Thoroughly Modern Millie (1967)

One of my biggest failings when it comes to cinema viewing is the naive belief that an actor or actress whom I’ve seen and appreciated for the first time will necessarily be fantastic in all their subsequent films that I watch. Thus, having watched The Sound of Music—and raved over every single element of it, especially Julie Andrews—I began searching out other films that starred Julie Andrews, in the childish hope that they’d all be as fabulous as The Sound of Music.
Alas, no. This one, for instance, made only two years after the von Trapp saga, is nowhere close to as endearing. Julie is superb as the 20’s flapper girl Millie Dillmount, trying her best to be hard-heartedly modern, but the film is a bit of a drag.

It’s 1922, and Millie Dillmount (Julie Andrews) has been living at the Priscilla Hotel for Single Young Ladies in New York, for the past three months. It’s dawned on Millie that with her old-fashioned hairdo and prissy attire, she’s not going to get anywhere. So she’s had a makeover, which has changed her from this:

To this:

Just about then, Millie makes friends with a new girl who’s come to stay at the Priscilla Hotel. This is Miss (she insists very strongly on the ‘Miss’) Dorothy Brown (Mary Tyler Moore). Miss Dorothy has just arrived in town from California, and is a sweet, pretty, naive little thing who goes about trying to pay off the cab fare (35 cents) with a cheque. Yeah, sure.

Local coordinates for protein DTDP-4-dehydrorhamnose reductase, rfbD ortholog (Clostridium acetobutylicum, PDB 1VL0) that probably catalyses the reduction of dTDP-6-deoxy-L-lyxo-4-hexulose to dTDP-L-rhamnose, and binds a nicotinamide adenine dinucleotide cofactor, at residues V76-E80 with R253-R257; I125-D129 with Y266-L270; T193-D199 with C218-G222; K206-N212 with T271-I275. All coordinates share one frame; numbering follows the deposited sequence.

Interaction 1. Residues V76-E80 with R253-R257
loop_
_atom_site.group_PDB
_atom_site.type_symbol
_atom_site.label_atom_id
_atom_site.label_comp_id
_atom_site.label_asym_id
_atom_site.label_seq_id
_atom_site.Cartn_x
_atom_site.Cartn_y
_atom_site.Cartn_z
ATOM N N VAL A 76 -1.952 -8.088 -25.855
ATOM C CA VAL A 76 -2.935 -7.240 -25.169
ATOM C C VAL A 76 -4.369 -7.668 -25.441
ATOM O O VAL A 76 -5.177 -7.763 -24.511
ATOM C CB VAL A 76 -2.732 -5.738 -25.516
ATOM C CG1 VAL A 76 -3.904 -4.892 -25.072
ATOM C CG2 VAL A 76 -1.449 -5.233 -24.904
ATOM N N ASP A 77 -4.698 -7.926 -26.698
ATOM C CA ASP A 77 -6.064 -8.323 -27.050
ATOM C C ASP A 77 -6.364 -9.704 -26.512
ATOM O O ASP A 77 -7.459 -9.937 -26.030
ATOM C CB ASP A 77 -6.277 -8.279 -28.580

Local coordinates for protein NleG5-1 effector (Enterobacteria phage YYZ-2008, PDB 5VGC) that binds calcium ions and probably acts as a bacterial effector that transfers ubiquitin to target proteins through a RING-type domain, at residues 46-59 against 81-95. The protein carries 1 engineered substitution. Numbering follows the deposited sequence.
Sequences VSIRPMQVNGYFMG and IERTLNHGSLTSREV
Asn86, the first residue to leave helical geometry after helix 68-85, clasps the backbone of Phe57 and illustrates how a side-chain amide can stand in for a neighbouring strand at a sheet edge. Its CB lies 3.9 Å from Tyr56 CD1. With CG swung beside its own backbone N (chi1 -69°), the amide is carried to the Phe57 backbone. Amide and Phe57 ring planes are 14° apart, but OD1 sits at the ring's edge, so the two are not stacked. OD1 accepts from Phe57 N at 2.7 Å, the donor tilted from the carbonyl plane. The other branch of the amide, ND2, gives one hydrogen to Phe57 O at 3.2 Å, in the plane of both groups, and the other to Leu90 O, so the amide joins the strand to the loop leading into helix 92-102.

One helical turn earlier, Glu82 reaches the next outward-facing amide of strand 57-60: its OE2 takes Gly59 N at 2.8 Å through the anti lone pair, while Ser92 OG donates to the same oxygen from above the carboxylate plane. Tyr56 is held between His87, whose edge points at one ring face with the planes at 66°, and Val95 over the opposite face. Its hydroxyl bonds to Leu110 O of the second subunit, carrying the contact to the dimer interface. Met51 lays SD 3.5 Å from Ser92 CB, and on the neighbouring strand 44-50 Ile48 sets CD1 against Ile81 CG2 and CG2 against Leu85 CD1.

Millie takes Miss Dorothy under her wing (firstly, by paying her cab fare) and then takes her into the Priscilla Hotel. Miss Dorothy confides in Millie, saying she’s here in New York to become an actress. Millie says she has just finished a course at a business school and is all set to become a stenog.

The ‘house mother’ at the Priscilla is the very creepy Mrs Meers (Beatrice Lillie), who, unknown to all the Single Young Ladies of the Priscilla, is the brain behind this:

With the help of her two Chinese assistants (Jack Soo and Pat Morita), Mrs Meers dopes lodgers who have no family or friends; bungs them into a laundry basket and then transports them to Chinatown in a laundry van…

…ready to be shipped off to faraway lands.

And now, discovering that poor Miss Dorothy is an orphan and all alone in this world, Mrs Meers has started hatching evil plots to dope Miss Dorothy.

For the time being, though, Millie is looking after her new friend. They go up to their rooms (Miss Dorothy’s room is opposite Millie’s) in the Priscilla Hotel lift, which you need to dance in, in order to get it to move.

That evening, in the Priscilla Hotel hall, there’s a Friendship Evening dance, to which Millie takes Miss Dorothy. The girls are enjoying themselves. Mrs Meers is slinking around trying to dope Miss Dorothy with a doctored drink. And Millie is approached by a cheery young man (James Fox) who introduces himself as Jimmy Smith and says he saw all these people having so much fun, he couldn’t resist the temptation to join in.

They do have a good time, and the evening ends with Jimmy taking Millie out for a drive in his employer’s roadster (Jimmy explains that his employer’s out of town and has left the car with Jimmy to use while he’s away). There’s some very breathless smooching, and it’s obvious that Millie and Jimmy are well on the way to being an item…

…but Millie has other plans. She is a thoroughly modern girl, right? And modern girls don’t let their hearts rule their heads. No. Millie is going to get a job and then marry her boss, so that she can be a rich man’s wife.